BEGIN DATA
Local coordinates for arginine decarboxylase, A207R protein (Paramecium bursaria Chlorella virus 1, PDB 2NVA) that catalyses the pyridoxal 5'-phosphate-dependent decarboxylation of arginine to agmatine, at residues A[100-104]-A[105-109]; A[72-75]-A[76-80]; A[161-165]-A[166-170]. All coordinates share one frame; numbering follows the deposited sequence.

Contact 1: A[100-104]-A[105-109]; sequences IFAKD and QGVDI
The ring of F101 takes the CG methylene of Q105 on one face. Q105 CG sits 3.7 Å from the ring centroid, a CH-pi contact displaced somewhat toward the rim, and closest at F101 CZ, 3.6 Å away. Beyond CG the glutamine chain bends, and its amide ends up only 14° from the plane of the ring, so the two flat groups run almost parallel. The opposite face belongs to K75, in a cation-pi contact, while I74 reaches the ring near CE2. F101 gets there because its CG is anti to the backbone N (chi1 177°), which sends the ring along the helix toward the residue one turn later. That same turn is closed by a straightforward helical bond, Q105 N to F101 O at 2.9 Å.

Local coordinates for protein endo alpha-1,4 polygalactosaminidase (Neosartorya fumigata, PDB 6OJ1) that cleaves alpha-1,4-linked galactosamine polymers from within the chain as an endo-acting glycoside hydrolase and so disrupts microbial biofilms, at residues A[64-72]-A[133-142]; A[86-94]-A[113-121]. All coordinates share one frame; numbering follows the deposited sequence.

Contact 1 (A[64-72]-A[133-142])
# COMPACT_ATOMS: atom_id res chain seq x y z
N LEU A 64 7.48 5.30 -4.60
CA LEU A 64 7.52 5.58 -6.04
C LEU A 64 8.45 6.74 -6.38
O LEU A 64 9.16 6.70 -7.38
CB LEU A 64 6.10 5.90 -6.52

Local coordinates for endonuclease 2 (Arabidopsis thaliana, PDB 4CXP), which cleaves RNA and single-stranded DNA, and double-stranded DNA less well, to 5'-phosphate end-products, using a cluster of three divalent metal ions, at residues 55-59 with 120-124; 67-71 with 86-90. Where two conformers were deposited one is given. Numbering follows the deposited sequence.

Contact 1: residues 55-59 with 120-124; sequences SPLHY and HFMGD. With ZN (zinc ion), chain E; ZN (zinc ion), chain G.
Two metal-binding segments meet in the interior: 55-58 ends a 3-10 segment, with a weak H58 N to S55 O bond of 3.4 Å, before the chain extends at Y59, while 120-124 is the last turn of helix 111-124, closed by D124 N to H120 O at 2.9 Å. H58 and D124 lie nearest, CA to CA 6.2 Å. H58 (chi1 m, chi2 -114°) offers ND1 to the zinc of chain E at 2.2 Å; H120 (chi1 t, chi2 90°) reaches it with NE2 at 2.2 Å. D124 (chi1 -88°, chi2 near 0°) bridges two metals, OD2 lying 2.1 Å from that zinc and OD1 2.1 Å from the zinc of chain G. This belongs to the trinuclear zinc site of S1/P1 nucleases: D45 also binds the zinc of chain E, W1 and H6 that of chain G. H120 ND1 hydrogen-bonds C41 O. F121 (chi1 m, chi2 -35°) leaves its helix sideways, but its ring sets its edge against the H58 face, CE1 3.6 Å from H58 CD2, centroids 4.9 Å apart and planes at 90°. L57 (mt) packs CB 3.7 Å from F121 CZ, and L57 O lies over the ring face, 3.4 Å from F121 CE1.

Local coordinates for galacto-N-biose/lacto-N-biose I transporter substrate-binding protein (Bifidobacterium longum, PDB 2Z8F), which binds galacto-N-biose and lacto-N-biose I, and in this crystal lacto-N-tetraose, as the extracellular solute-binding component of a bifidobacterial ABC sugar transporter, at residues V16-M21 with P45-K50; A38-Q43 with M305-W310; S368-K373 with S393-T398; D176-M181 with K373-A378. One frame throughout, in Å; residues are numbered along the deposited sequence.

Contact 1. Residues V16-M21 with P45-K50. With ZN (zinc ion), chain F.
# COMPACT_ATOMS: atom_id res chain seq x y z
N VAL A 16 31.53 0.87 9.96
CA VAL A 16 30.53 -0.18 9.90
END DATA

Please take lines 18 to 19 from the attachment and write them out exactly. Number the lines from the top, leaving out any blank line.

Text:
N VAL A 16 31.53 0.87 9.96
CA VAL A 16 30.53 -0.18 9.90